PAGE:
# R Recursive Function, Examples, Features & Applications

## 1. Objective

In this R Tutorial, we are going to cover the most interesting programming feature i.e. R Recursive Function. This tutorial will provide you a detailed description of Recursion. First of all, we will discuss what is the Recursive function, different examples of Recursion in R. Then we will also cover Features and Applications of R Recursive function.

## 2. What is Recursion?

In a recursive function, function calls itself. In this, to solve the problems we break the programs into smaller and smaller sub-programs.

For Example:

4! = 4*3*2*1 = 24

This problem of finding factorial of 4 is been broken down into a sub-problem of multiplying the factorial of 3 with 4

4! = 4*3

Or more generally,

n! = n*(n-1)!

Without this, the recursion will not end and continue.

## 3. What is Recursive Function in R?

Recursive functions call themselves. They break down the problem into the smallest possible components. The function() calls itself within the original function() on each of the smaller components. After this, the results will put together to solve the original problem.

```Factorial <- function(N)
{
if (N == 0)
return(1)
else
return( N * Factorial (N-1))
}```

## 4. Examples of R Recursive Function

4.1. Find Factorial of a number using Recursive function

```recur_factorial <- function(n) {
if(n <= 1) {
return(1)
} else {
return(n * recur_factorial(n-1))
}
}```

Output:

```> recur_factorial(4)
[1] 24```

Here, recur_factorial() is used to compute the product up to that number. Let us suppose the user passes 4 to the function. Inside the recur_factorial(), the number 4 is been multiplied to the factorial of (4 – 1 = 3). 3 is been multiplied again to the factorial of (3 – 1 = 2). This goes on until the number reaches 1. Now, all previous functions of 2, 3 and 4 return the result one by one giving you the final result 1 * 2 * 3 * 4 which equals 24.

4.2. Find the sum of natural numbers using the Recursive function.

```calculate_sum() <- function(n) {
if(n <= 1) {
return(n)
} else {
return(n + calculate_sum(n-1))
}
}```

Output:

```> calculate_sum(4)
[1] 10```

Here, calculate_sum(n-1) is used to compute the addition up to that number. Let;s suppose the user passes 4 to the function. Inside the calculate_sum(n-1) the number added to the sum of (4 – 1 = 3). Now, 4 is added to the sum of (n-1) i.e (4-1) = 3. It gives the final result as 4+(3+2+1) =10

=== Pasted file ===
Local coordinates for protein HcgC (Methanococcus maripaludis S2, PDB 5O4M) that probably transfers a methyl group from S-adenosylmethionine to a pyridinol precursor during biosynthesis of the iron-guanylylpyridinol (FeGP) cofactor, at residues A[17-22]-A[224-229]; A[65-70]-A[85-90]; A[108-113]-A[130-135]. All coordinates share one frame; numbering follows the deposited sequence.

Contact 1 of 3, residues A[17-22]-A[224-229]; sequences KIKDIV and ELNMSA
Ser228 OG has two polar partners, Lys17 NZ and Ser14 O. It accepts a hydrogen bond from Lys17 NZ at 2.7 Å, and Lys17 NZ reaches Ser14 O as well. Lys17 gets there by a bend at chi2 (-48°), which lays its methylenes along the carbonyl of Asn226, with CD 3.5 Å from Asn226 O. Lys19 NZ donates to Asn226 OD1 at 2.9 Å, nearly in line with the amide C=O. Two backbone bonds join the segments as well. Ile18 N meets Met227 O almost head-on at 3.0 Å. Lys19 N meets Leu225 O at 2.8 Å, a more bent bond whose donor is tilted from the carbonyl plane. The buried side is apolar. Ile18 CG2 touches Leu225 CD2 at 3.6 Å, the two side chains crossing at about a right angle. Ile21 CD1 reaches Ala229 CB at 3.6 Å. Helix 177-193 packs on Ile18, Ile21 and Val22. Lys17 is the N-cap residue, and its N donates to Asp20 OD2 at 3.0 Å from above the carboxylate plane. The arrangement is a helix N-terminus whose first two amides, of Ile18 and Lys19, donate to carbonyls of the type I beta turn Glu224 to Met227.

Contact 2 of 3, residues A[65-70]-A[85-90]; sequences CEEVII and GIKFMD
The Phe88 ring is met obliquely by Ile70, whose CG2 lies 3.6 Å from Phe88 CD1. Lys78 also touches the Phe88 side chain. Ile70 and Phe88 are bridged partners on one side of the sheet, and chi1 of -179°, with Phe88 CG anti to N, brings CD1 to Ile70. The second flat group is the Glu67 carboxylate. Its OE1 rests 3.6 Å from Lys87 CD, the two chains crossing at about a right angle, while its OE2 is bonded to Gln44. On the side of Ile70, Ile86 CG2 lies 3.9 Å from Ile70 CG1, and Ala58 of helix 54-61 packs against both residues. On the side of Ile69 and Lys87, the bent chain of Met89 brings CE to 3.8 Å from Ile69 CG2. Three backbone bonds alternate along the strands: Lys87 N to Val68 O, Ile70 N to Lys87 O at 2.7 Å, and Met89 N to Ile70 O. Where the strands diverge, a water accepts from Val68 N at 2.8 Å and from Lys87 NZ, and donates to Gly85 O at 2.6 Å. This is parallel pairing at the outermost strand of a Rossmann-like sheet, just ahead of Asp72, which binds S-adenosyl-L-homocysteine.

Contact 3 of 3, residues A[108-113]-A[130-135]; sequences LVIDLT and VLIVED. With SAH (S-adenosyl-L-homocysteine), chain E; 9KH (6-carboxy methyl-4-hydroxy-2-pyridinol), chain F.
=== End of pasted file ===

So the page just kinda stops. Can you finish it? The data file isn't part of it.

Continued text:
4.3. Find Sum of Series 1²+2²+3²+…..+n² using the Recursive function.

```Sum.Series <- function(number)
{
if(number == 0) {
return (0)
} else {
return ((number * number ) + Sum.Series(number - 1))
}
}
Sum.Series(3)```

Let us divide the above expression for better understanding

(number * number) = Multiplying the number

Sum.Series(number – 1) = Calling the same function with decremented value (1 number minus)

Recursion 1

number = 4 which is Greater than 0 so,

(number * number ) + Sum.Series(number – 1)

(4 * 4) + Sum.Series(4 – 1)

16 + Sum.Series(3)

Recursion 2

number will become 3, which is Greater than 0 so,

(number * number ) + Sum.Series(number – 1)

(3 * 3) + Sum.Series(3 – 1)

9 + Sum.Series(2)

Total will be 16 + 9 = 25

Recursion 3

number will become 2, which is Greater than 0 so,

(number * number ) + Sum.Series(number – 1)

(2 * 2) + Sum.Series(2 – 1)

4 + Sum.Series(1)

Total will be 16 + 9 + 4 = 29

Recursion 4

number will become 1, which is Greater than 0 so,

(number * number ) + Sum.Series(number – 1)

(1 * 1) + Sum.Series(1 – 1)

1 + Sum.Series(0)

Total will be 16 +9 + 4 + 1 = 30

Recursion 4

Number will become 0, which means First if condition is True so it will exit from the function.

Final Output will be 30

## 5. Key Features of Recursion

Some Features of Recursive function are:

• The use of recursion, often, makes code shorter and looks clean.
• It is a Simple solution for a few cases.
• It expresses in a function that calls itself.

## 6. Key Applications of Recursion

After learning Recursive Function in R, let’s now discuss the applications of R Recursive Functions.

### 6.1. Dynamic Programming

It is the process to avoid re-computation. It is an essential tool for statistical programming. There are two types of dynamic programming:

a) Bottom-up dynamic programming

• In this, we check function starting with smallest possible argument value.
• All computed values will be stored in an array.

b) Top-down dynamic programming

• Save each computed value as the final act of a recursive function.
• Check if pre-computed values exist as the first action.

### 6.2. Divide-And-Conquer Algorithms

• It is a Common class of recursive function.
• Common features of this algorithm are process inputs, divide the input into smaller portions, Recursive call(s) process at least one part.
• Recursion may sometimes occur before the input is been processed.

## 7. Conclusion

Hence, We have studied about Recursion, its function, and examples of Recursive function. In this tutorial, we have also learned about Recursive functions which arise often in statistics and dynamic programming along with its type.

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